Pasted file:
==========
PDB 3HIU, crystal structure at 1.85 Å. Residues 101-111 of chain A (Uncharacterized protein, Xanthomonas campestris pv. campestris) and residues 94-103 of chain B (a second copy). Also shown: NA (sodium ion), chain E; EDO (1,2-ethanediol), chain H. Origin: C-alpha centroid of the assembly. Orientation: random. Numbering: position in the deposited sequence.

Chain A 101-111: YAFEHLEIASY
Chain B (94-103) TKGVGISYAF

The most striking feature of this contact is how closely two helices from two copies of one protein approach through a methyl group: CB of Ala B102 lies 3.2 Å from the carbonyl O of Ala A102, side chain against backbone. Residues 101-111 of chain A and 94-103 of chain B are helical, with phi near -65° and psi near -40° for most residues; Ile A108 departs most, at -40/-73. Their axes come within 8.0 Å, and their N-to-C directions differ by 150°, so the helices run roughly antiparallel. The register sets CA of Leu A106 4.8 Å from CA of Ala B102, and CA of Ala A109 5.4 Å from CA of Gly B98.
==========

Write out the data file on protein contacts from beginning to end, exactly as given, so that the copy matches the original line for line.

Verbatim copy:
PDB 3HIU, crystal structure at 1.85 Å. Residues 101-111 of chain A (Uncharacterized protein, Xanthomonas campestris pv. campestris) and residues 94-103 of chain B (a second copy). Also shown: NA (sodium ion), chain E; EDO (1,2-ethanediol), chain H. Origin: C-alpha centroid of the assembly. Orientation: random. Numbering: position in the deposited sequence.

Chain A 101-111: YAFEHLEIASY
Chain B (94-103) TKGVGISYAF

The most striking feature of this contact is how closely two helices from two copies of one protein approach through a methyl group: CB of Ala B102 lies 3.2 Å from the carbonyl O of Ala A102, side chain against backbone. Residues 101-111 of chain A and 94-103 of chain B are helical, with phi near -65° and psi near -40° for most residues; Ile A108 departs most, at -40/-73. Their axes come within 8.0 Å, and their N-to-C directions differ by 150°, so the helices run roughly antiparallel. The register sets CA of Leu A106 4.8 Å from CA of Ala B102, and CA of Ala A109 5.4 Å from CA of Gly B98.